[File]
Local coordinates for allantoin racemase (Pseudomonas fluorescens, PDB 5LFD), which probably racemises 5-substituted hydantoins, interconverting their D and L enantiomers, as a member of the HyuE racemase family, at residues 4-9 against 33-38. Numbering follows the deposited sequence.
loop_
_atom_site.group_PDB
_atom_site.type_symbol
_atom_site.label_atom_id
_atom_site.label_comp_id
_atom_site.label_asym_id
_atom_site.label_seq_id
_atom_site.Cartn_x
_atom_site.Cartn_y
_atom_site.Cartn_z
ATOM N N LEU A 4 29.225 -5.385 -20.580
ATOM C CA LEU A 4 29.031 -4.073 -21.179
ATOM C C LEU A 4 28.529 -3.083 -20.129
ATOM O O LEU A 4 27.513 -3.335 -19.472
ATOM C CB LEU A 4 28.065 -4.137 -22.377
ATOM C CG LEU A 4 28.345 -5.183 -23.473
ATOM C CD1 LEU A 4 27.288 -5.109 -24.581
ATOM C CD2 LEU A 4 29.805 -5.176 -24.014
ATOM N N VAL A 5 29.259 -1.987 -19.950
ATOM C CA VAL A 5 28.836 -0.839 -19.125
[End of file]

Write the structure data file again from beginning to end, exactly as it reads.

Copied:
Local coordinates for allantoin racemase (Pseudomonas fluorescens, PDB 5LFD), which probably racemises 5-substituted hydantoins, interconverting their D and L enantiomers, as a member of the HyuE racemase family, at residues 4-9 against 33-38. Numbering follows the deposited sequence.
loop_
_atom_site.group_PDB
_atom_site.type_symbol
_atom_site.label_atom_id
_atom_site.label_comp_id
_atom_site.label_asym_id
_atom_site.label_seq_id
_atom_site.Cartn_x
_atom_site.Cartn_y
_atom_site.Cartn_z
ATOM N N LEU A 4 29.225 -5.385 -20.580
ATOM C CA LEU A 4 29.031 -4.073 -21.179
ATOM C C LEU A 4 28.529 -3.083 -20.129
ATOM O O LEU A 4 27.513 -3.335 -19.472
ATOM C CB LEU A 4 28.065 -4.137 -22.377
ATOM C CG LEU A 4 28.345 -5.183 -23.473
ATOM C CD1 LEU A 4 27.288 -5.109 -24.581
ATOM C CD2 LEU A 4 29.805 -5.176 -24.014
ATOM N N VAL A 5 29.259 -1.987 -19.950
ATOM C CA VAL A 5 28.836 -0.839 -19.125